Wednesday, July 18, 2012

Take This Waltz

director Sarah Polley

 TAKE THIS WALTZ              B+                     
Canada  Japan  Spain  (116 mi)  2011  d:  Sarah Polley            Official site

And I'll dance with you in Vienna
I'll be wearing a river's disguise
The hyacinth wild on my shoulder
My mouth on the dew of your thighs…

Oh my love, oh my love
Take this waltz, take this waltz
It's yours now, it's all that there is 

—Take This Waltz, by Leonard Cohen, take this waltz leonard cohen - YouTube (5:37)

The Queen of Existential Melancholy makes a film after her own heart, improving radically over the previously acclaimed Blue Valentine (2010), also starring Michelle Williams, another married couple on the rocks film, which despite the superb performances and heralded reviews was something of an empty disappointment, especially considering the talent in the film, featuring poorly matched characters going nowhere.  This is another break up film by a better director, one that avoids clichés without a hint of sentimentality and without the intensely uncomfortable nagging arguments of one character blaming the other, where the writer/director/producer shows the same effect without the manipulation, where despite the happy moments and continual pledges of love, there is a decided accumulation of disinterest through marital attrition, where a near anonymous character states the theme of the film in a communal female shower sequence after a pool aerobics workout, where the shower lady says “Everything that’s new gets old.”  From the outset, a somewhat comical visit to a historical re-enactment at the fortress and lighthouse of Louisbourg in Cape Breton, Nova Scotia, we see Margot (Williams) develop an amusingly intimate rapport with a fellow traveler, Luke Kirby as Daniel, flirting on the plane and sharing a cab when they return home to Toronto, turning this into a kind of adulterous love fantasia when she discovers the guy lives right across the street from her home, where she’s supposedly happily married to Lou, Seth Rogen, a guy who writes cookbooks on the various ways to cook chicken, which he cooks night after night, leaving her wanting more.  But it’s the kind of love that has to be repeatedly reinforced, inventing a playful game where they try to outdo the other in depicting the most gruesome way to maim or disfigure the other, suggesting they love the other person that much.  Clearly they have an on-again and off-again relationship, lost in a fog of melancholia, where she likely married too young, falling for a guy she’s barely attracted to anymore, where both seem to have intimacy issues where they don’t like people touching them or getting too close.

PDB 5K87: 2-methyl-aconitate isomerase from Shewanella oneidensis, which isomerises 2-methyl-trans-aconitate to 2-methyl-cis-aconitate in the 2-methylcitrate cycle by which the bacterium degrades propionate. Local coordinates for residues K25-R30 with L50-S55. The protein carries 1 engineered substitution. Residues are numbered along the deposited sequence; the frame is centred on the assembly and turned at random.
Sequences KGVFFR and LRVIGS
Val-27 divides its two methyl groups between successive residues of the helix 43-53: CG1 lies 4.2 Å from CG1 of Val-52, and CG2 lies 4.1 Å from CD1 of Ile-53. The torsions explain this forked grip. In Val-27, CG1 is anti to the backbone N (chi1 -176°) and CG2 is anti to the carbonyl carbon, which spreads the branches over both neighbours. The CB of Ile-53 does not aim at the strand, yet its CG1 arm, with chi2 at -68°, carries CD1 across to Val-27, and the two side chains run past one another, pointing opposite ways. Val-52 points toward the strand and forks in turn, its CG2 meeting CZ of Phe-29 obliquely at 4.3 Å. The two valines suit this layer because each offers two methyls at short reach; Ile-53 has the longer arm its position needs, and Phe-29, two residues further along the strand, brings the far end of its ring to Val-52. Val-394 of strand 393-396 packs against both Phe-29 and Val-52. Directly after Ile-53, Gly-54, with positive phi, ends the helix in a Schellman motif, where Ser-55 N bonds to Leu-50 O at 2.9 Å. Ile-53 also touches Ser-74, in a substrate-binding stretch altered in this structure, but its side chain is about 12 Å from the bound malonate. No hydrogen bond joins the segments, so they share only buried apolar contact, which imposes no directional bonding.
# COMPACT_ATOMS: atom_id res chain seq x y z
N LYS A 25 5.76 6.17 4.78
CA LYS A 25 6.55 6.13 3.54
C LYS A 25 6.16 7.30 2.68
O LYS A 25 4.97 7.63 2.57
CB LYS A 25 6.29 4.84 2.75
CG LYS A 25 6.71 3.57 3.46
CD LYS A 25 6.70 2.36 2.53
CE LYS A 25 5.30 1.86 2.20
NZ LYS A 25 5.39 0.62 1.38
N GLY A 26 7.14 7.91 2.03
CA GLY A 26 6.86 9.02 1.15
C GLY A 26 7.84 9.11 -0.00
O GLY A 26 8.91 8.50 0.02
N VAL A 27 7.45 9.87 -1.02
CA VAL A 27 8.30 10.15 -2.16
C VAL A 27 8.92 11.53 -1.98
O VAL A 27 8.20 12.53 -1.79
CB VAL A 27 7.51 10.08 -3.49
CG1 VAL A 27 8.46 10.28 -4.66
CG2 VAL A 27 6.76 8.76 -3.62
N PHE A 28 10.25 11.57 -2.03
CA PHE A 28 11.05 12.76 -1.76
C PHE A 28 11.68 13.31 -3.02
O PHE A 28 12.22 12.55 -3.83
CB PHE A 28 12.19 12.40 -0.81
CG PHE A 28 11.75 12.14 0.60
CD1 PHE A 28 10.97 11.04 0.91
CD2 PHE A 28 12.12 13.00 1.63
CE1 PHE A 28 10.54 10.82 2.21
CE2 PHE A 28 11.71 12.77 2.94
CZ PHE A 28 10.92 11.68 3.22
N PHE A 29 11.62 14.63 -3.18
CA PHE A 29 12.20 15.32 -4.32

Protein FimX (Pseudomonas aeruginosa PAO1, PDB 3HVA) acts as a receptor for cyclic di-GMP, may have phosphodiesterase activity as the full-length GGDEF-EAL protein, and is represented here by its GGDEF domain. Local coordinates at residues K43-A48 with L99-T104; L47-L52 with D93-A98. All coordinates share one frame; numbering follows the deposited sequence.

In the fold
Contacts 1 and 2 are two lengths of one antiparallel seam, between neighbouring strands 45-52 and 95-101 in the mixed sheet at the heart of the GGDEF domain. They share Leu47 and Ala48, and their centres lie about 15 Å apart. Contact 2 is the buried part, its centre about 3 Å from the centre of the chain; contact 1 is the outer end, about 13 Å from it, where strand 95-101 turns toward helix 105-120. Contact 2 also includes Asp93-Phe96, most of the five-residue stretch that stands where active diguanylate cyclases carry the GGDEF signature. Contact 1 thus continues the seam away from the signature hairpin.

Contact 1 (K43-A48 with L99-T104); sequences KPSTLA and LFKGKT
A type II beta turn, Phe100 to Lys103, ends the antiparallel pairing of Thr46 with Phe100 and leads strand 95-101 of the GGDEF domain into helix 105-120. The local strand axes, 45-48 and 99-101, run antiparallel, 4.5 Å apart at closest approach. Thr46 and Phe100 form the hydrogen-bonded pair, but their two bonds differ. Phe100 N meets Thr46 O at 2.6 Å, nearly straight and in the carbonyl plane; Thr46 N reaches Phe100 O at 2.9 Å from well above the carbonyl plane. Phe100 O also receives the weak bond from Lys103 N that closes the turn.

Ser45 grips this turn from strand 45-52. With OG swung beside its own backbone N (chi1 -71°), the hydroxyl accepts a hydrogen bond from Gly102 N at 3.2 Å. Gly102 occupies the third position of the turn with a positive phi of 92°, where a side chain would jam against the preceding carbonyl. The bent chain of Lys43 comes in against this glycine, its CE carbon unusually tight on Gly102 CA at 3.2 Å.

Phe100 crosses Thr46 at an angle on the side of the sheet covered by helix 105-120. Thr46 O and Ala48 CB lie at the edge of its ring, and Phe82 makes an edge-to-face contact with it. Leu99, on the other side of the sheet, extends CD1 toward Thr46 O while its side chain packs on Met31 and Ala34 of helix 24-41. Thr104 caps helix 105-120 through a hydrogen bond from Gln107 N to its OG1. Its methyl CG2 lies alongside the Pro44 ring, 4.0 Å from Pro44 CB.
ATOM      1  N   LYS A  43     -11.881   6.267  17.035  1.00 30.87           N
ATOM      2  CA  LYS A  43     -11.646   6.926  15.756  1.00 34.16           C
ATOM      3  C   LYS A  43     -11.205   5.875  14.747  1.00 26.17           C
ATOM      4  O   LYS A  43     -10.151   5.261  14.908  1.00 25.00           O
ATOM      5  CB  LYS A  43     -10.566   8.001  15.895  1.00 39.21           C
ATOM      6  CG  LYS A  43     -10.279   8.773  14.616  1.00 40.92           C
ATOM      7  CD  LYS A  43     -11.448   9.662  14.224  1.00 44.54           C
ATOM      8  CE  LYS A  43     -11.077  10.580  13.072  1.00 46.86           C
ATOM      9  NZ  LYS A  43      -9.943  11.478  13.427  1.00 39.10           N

What’s apparent is what a middle of the road couple this is, as neither express their feelings well, where their days consist of awkward moments where Margot tries to get suggestive, putting her arms around her husband while he’s cooking, but he’s oblivious, more concerned about the chicken than her intent, which goes unnoticed.  While they’re still in their twenties, only married five years, they have surprisingly little to say to one another, as Lou simply avoids any discussion about children.  Into this void walks Daniel, who greets her walking down the street, offering to get coffee, where they discover both are early risers, and they familiarize themselves with each other’s routines, as Daniel walks to the beach every morning, where they meet from time to time.  Their conversations are engagingly playful, where it’s obvious there’s a certain spark that doesn’t exist at home.  Nevertheless, she refuses to cross the line, something she makes inherently clear, but always returns to meeting Daniel, who responds in kind, such as sitting in the balcony of her all women swimming aerobics class at the gym, creating something of a fuss, as these mostly married women aren’t used to having someone, especially other than their husbands, paying attention to them.  In the shower scene afterwards, Polley shows women’s bodies, young and old, where they’re free to carry on personal conversations while stark naked in the shower and no one gets judgmental, as nobody cares.  It’s here that Margot is reminded that everything runs its course and eventually the novelty wears off, but she’s not ready for that to happen yet, instead spending an entire day at an amusement park with Daniel, where they go to Center Island, a fifteen minute ferry ride from Toronto, where like little kids they ride a roller coaster to the music of the Buggles Take This Waltz - Video Killed the Radio Star - YouTube (2:05), re-igniting a sexual chemistry that exists between them which they still choose to ignore.